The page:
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Salt Lake City Weekly McCarthyism Revisited

"The Stringless Yo-Yo" shows how a Mormon helped end the "Red Scare."

By David Madison

FEBRUARY 16, 1998:  "I've been dipped in shit more than anyone," says Harvey Job Matusow, reflecting on the battles he waged during the Communist witchhunts of the 1950s. "But I've come out of it without hate."

A high school dropout from the Bronx, Matusow wound up tossing a monkey wrench into Sen. Joe McCarthy's "Red Scare" machine. He pulled the job off like a con man, at first becoming a turncoat against Communists he once called friends, and then sabotaging the misguided crusade history remembers as McCarthyism.

"The media was making the anti-Communist informer a hero," recalls Matusow in his self-made documentary titled The Stringless Yo-Yo. Now a Mormon convert and resident of Glenwood, Utah, Matusow is credited with unraveling McCarthyism from the inside.

He grew up on the streets of New York City, became a "Communist flunky" with a group on Manhattan's Lower East Side, and then made history by playing the role of star witness in front of McCarthy's notorious committees. His perceived patriotism granted a highlife Matusow had never known, and he commanded a hero's welcome as the country grew more and more distracted by the hysteria of the "Red Scare." Matusow exploited that hysteria, literally toying with Congress and the country's salivating media.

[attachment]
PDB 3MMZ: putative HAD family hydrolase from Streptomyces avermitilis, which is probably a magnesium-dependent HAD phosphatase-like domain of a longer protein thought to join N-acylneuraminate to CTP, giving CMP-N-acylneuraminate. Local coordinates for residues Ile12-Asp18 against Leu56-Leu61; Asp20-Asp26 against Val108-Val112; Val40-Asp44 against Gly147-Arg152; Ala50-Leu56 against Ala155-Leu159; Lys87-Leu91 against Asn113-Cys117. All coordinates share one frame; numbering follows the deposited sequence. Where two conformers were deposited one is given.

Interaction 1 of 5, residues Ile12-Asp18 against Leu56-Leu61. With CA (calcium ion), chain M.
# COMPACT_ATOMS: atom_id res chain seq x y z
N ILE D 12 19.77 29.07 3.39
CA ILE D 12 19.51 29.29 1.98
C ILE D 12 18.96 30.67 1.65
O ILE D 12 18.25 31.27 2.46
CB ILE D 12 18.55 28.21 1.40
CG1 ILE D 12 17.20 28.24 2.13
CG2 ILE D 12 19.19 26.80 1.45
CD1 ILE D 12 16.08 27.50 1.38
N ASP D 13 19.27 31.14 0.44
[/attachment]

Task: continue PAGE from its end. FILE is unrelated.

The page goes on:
Then, after discovering Mormonism through a relationship with Jack Anderson, a well-known Washington D.C. columnist, Matusow says he had a change of heart. He came forward and admitted telling a string of outrageous lies that McCarthy and others never questioned.


TV-free Utah: Matusow houses the state's only public access station in this bus.
photo: Fred Hayes

This damaged the senator's credibility, and years later, the Ford Foundation declared Matusow's hoax to be the major catalyst for defusing the "Red Scare." Writing a book called False Witness, Matusow went on to make fools of some of the most powerful politicians of the day.

The Stringless Yo-Yo scrapbooks this history, piecing together interviews and an impressive collection of newsreel footage. Like the raw documentary Atomic Cafe, which blends clips from Cold War propaganda and uses no narration, Matusow often lets The Stringless Yo-Yo speak for itself.

The video is named for an actual toy Matusow invented and then marketed in order to pay his attorneys during the '50s. And in some of the original footage, Matusow's own Stringless Yo Yo makes a hilarious appearance, just as angry senators are grilling him for lying to Congress. One senator glares at Matusow and demands the name of the manufacturer of The Stringless Yo-Yo. "Is he a member of the Communist Party?"